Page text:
Lincolnshire Police used Tasers 259 times in 2013, according to a new report by the Independent Police Complaints Commission (IPCC), putting it in the top ten for high usage in England and Wales.
The review of Taser use and complaints was published on July 22, with IPCC recommending that local forces should consider the possibility that the equipment is being over-used.
The force, which dealt with over 180,000 incidents in 2013, ‘used’ a Taser 259 times in 2013, but the device was actually fired only 47 times.
The use of Taser is defined in three ways: stage one is drawing it from its holster; stage two is ‘red doting’ the alleged offender (This involves pointing the Taser at an offender whereby a red dot appears on their body) and stage three is discharging the Taser.
Lincolnshire Police say the presence of a Taser was enough to subdue a violent offender on more than four out of five of the occasions it was required.
Assistant Chief Constable Lee Freeman said: “You will note that Lincolnshire Police has, on first examination, used Taser at a greater proportion of violent incidents than some other far larger forces in our region and across the country.
“Some 23% of Lincolnshire officers are trained to use Taser compared to an average of 8% of police officers across the East Midlands area.
“Since 2010-2011 assaults on police officers has reduced by approximately 25%. This may or may not be due to the use of Taser but we believe that this is likely to have at least contributed to the reduction.”
Value for money
In a separate report also published on July 22 by HMIC, the Lincolnshire Police force was rated “good” for value for money.
The report, based on inspections in March and April 2014, found that the force is “making extensive use of collaboration and outsourcing to maximise efficiency”, and gave the force an overall grade of ‘good’ for providing value for money for the people of Lincolnshire.
The report is split into three sections examining the steps the force is taking to ensure a secure financial position:
- The short and long term – HMIC verdict was ‘Good’
- The extent to which the force is delivering an affordable way of policing – HMIC verdict was ‘Outstanding’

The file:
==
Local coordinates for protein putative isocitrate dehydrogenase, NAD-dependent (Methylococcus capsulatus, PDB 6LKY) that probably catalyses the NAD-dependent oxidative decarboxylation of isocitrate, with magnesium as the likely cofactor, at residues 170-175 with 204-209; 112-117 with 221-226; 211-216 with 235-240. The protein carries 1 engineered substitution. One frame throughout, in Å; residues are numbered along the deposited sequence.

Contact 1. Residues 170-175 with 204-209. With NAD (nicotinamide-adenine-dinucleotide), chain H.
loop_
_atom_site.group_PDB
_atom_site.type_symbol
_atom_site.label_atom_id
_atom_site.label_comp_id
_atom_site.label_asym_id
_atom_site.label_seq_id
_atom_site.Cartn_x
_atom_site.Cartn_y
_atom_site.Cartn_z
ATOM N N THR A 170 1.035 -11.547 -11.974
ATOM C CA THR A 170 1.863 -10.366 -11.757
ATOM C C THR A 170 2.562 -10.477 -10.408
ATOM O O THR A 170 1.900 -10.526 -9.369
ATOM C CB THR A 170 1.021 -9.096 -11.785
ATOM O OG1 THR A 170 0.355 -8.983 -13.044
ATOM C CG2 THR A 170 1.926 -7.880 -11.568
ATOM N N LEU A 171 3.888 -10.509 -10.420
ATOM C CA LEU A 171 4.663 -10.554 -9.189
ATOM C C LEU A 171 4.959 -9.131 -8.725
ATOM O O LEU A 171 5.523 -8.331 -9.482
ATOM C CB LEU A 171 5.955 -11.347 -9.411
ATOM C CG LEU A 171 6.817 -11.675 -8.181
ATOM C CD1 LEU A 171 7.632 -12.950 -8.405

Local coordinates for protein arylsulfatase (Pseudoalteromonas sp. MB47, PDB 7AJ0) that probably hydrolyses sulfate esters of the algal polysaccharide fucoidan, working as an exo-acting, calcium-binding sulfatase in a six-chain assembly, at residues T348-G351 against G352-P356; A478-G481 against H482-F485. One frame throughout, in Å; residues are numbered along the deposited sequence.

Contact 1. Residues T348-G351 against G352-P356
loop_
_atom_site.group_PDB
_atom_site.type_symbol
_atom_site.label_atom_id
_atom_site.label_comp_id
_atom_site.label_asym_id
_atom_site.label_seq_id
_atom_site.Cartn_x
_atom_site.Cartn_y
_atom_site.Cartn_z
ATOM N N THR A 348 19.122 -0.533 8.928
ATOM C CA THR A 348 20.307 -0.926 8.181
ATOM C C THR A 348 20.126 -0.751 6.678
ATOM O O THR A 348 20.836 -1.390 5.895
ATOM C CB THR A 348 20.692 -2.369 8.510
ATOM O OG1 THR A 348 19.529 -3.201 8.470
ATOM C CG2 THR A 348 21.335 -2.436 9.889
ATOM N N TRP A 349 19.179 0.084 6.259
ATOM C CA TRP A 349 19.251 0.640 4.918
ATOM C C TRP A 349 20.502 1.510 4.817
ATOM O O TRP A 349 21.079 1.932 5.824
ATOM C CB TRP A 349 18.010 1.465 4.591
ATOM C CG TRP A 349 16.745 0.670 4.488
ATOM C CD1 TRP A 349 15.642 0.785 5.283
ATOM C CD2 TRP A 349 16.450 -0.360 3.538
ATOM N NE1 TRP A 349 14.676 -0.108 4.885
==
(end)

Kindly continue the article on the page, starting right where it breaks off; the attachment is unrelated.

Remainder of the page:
- The extent to which the force is efficient -HMIC verdict was ‘Good’
But HMIC has concerns “about the ability of the force to maintain its current level of service to the communities of Lincolnshire beyond 2016.”
In terms of its cost, Lincolnshire Police is the smallest force in England and Wales.
The comparison of force’s proportions of planned savings in both pay and non-pay puts Lincolnshire Police top for the highest proportion of non-pay savings.
Police and Crime Commissioner Alan Hardwick said: “To be recognised by Her Majesty’s Inspectorate as ‘outstanding’ for the way we deliver an affordable way of policing is very gratifying and a massive tribute to the continuing commitment and hard work of every officer, member of staff, partners and volunteers.
“That coupled with the two other sections being marked ‘Good’ just adds to the tribute.
“I am hoping that following the visit to Lincolnshire by her officials and now our approach being independently backed by Her Majesty’s Inspectorate, the Home Secretary will visit Lincolnshire.”
Chief Constable Neil Rhodes added: “Currently we are able to have 86% of our workforce allocated to frontline roles – which is well above the national average of 78% – and HMIC notes as ‘commendable’ that by March 2015, 93% of those will be on frontline crime-fighting roles.”
The report also noted the force’s planned changes to workforce numbers over the spending review period and compared them to the changes for England and Wales.
Lincolnshire Police’s biggest staffing decrease is in Police Staff. The number of voluntary Specials however will increase by 84% – Almost double the average for England and Wales.
Police and Crime Commissioner Hardwick said: “We continue to be the lowest funded force per head of population and I am in frequent contact with the Home Office to emphasise how the current police funding formula, combined with the continuing cuts related to the comprehensive spending review, may force me into having to reconsider my pledge to maintain 1100 officers and 149 PCSOs.”